A more accurate assessment is offered up by the Migration Policy Institute, describing Biden’s first year as “a greater change in direction on immigration than is recognized”. While the Biden administration has published very few proposed regulations (more on that below), it has worked throughout the year with favorable judges to eliminate Trump-era regulations without adhering to the notice and comment requirements under the Administrative Procedure Act (APA). This new side-door strategy involves a special interest group favorable to the current administration bringing a lawsuit against a Trump regulation and Biden’s Department of Justice capitulating and refusing to defend it. Instead of going through the years-long process required under the APA to rescind (or revise) a regulation, this novel (read: illegal) approach has expedited the Biden administration’s ability to undo numerous regulations, including the first-ever definition of the public charge ground of inadmissibility and a merit-based H-1B reform.

The most substantive proposed regulation offered up by the Biden administration would significantly change the process by which protection claims raised by aliens subject to expedited removal are heard. Specifically, the proposed rule would allow U.S. Citizenship and Immigration Services (USCIS) asylum officers to hear claims for asylum, withholding of removal (statutory withholding), and withholding and deferral of removal under the Convention Against Torture. The proposed rule would also expand the definition of parole under section 212(d)(5) of the Immigration and Nationality Act (INA) to allow for the release of any alien subject to expedited removal simply due to lack of detention space. In an 83-page public comment, the Center provided a detailed analysis as to why nearly every proposal is ultra vires, meaning unlawful. In our conclusion, the Center wrote:

If finalized, the [proposed rule] will promote fraud and encourage increased numbers of foreign nationals to enter the United States illegally to live and work in this country, indefinitely.

The final rule is still being drafted but sources tell me that the Biden administration is close to completing it.

Less covered by the media has been the near-complete abandonment of interior enforcement. While President Biden’s 100-day deportation freeze was blocked in court, that was mostly a symbolic victory. New enforcement guidance largely mirrors what was espoused in that executive order, which my colleague Jon Feere described as “a truly disturbing development” that “prohibits even basic surveillance of a criminal alien suspect who happens to be in or near so-called ‘protected’ areas. These locations are mini sanctuaries for criminal aliens who are now ‘protected’ from federal law enforcement officers at U.S. Immigration and Customs Enforcement (ICE) and U.S. Customs and Border Protection (CBP).” Feere, a former senior ICE official during the Trump administration, explained that the

scope is virtually limitless and undefined, and Mayorkas explains the goal is to limit immigration enforcement’s “impact on other people and broader societal interests”. While there may be instances where ICE and CBP’s missions are not an immediate priority — say, perhaps, at a triage center immediately following a natural disaster — this policy was written with the perspective that nearly all functions of society are more important than DHS’s immigration enforcement mission. This is the natural result of having a DHS secretary who is not a champion of the agencies he oversees.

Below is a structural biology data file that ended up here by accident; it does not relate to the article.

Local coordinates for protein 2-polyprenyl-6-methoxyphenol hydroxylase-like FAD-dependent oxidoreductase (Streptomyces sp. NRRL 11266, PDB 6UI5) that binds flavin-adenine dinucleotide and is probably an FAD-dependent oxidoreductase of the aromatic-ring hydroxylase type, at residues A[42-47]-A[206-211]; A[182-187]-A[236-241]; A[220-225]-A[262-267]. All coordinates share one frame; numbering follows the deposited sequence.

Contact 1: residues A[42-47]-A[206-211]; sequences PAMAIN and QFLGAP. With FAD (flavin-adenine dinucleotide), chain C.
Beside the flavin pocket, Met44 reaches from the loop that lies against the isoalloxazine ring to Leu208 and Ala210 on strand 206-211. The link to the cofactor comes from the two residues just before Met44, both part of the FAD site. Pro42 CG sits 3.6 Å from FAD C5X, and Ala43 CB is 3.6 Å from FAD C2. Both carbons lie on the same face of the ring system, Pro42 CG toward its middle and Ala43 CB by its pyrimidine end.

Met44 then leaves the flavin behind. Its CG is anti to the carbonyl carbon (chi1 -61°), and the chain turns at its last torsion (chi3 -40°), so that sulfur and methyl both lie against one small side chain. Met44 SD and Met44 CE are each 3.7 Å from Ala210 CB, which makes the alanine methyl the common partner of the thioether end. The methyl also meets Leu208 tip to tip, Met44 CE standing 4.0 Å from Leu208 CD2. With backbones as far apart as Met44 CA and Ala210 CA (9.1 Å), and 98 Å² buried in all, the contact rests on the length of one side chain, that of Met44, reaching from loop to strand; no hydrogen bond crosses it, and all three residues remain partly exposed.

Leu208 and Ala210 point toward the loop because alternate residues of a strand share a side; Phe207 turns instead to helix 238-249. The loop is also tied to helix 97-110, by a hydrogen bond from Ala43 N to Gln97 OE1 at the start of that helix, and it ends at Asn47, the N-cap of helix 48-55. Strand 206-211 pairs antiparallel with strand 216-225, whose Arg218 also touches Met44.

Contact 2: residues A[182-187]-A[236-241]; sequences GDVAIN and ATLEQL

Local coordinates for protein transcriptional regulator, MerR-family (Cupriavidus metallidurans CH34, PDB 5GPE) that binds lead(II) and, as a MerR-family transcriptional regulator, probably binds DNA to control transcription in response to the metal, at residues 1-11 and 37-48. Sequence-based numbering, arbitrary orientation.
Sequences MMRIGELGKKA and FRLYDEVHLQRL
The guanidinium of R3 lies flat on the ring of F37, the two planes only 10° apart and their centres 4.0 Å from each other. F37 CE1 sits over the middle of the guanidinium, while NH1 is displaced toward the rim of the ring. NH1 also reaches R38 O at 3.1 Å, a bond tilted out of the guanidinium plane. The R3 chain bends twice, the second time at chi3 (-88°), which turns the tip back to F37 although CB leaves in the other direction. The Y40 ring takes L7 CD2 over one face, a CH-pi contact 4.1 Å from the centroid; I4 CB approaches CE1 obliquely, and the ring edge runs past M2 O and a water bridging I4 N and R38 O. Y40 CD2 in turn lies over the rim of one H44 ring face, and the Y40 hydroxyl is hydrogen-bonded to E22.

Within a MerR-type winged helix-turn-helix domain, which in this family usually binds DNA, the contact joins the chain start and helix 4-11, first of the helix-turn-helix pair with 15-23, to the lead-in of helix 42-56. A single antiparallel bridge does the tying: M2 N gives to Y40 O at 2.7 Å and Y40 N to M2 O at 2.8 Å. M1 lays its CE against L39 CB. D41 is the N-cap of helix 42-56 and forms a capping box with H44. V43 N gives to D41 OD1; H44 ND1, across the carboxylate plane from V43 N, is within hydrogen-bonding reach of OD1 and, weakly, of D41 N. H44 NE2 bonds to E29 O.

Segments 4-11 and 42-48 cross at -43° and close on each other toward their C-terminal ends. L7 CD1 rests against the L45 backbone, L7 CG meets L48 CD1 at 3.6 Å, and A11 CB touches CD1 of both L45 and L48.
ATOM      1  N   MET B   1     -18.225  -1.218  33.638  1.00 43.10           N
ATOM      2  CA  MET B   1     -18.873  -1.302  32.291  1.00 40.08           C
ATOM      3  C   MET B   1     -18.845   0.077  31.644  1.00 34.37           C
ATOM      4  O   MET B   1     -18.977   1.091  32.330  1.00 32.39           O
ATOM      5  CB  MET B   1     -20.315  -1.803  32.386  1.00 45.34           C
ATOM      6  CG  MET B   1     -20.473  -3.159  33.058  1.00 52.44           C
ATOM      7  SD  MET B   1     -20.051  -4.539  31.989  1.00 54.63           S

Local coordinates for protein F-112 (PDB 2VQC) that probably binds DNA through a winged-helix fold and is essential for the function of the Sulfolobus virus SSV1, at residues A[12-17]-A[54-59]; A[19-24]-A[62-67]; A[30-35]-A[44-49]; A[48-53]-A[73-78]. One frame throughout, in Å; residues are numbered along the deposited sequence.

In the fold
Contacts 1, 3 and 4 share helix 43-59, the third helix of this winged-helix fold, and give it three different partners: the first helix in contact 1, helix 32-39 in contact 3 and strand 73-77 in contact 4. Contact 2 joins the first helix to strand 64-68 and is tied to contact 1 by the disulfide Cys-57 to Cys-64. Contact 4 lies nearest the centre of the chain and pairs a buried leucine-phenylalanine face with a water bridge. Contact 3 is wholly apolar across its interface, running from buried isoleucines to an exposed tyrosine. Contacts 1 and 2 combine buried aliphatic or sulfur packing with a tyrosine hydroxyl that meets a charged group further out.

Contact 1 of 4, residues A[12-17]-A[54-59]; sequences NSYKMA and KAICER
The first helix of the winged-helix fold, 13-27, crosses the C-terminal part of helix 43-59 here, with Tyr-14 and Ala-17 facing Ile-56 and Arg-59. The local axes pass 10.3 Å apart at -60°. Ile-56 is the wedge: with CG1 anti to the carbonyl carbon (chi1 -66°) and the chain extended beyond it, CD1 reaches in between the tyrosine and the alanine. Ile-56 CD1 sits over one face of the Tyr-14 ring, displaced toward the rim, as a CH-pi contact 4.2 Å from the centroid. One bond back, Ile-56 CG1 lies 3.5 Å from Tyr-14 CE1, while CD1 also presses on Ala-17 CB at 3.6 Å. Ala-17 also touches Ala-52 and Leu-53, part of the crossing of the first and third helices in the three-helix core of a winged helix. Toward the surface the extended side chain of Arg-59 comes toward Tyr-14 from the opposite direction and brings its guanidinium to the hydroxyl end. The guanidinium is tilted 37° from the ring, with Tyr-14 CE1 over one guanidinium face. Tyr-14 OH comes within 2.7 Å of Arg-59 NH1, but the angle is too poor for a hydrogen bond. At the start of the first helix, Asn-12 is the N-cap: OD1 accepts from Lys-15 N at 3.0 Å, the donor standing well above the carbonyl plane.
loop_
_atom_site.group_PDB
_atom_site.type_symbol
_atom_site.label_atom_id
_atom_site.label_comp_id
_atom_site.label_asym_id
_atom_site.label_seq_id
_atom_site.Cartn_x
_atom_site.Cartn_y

In a helpful visual, Feere produced a map of part of the Northwest quadrant of Washington, D.C., showing that nearly all of it is off-limits for any level of enforcement under Biden administration policy.

With the Biden administration’s push for a legislative amnesty deal (thrice over), some are pushing for an expansive use of amnesty lite (read: work permits) for illegal aliens. DHS Secretary Mayorkas has already shown a proclivity for granting (or extending) Temporary Protected Status (TPS), which allows illegal aliens in the country to obtain work permits, Social Security numbers, and driver’s licenses because a catastrophic event occurred in the alien’s home country. The statutory requirements for TPS have largely been ignored by recent administrations (save Trump) and the Biden administration has awarded almost 500,000 work permits to illegal aliens from six countries through TPS designations, plus an unknown number to Hong Kong residents (or those who pose as one) through Deferred Enforced Departure, another amnesty-lite program similar to TPS. The latest push, led by 33 Senate Democrats, is for Mayorkas to grant TPS for a number of Central American countries due to Covid-19. In short, Covid-19 is not a legitimate ground for TPS for any country.

As the first quarter of President Biden’s term is in the books, my colleague Andrew Arthur ponders whether there will be a pivot in Biden's immigration policies this year as we approach the 2022 midterm elections. Historically, the president’s party loses congressional seats during the midterms but polling has consistently looked bleak for the president’s party, including the possibility of Republicans taking charge of both the House of Representatives and Senate. In recent weeks, several high-profile Biden administration officials with anti-borders reputations have departed but plenty others still remain, mainly at USCIS. It remains to be seen if the Biden administration will recalibrate its immigration policies to regain support from American voters or if the White House has decided that the midterm election outcome is inevitable and that it will “go for broke” by pushing as many policies as possible that favor (illegal) aliens over American workers.